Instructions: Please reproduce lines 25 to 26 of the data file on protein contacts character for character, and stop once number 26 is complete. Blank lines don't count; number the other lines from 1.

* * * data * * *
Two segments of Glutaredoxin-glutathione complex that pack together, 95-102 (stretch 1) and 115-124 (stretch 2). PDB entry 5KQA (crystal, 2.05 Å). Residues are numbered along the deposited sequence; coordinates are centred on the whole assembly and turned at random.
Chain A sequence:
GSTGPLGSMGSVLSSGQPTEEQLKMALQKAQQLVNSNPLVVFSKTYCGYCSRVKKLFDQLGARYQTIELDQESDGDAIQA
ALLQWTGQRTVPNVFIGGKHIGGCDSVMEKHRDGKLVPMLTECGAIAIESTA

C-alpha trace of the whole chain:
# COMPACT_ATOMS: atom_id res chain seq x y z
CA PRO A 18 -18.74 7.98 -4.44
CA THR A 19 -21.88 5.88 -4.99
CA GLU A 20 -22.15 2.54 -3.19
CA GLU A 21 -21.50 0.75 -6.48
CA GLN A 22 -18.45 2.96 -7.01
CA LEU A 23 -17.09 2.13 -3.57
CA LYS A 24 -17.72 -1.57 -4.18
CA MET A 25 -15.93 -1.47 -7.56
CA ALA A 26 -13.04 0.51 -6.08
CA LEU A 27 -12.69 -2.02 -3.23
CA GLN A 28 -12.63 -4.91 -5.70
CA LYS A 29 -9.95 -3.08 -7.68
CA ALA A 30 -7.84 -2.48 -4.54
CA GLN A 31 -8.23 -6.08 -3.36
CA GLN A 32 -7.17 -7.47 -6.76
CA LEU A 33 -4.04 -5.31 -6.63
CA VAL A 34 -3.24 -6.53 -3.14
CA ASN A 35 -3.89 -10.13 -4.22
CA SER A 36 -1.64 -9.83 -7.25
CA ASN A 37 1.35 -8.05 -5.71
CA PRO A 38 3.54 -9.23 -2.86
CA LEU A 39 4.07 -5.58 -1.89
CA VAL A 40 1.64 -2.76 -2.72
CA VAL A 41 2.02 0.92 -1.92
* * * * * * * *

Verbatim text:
CA SER A 36 -1.64 -9.83 -7.25
CA ASN A 37 1.35 -8.05 -5.71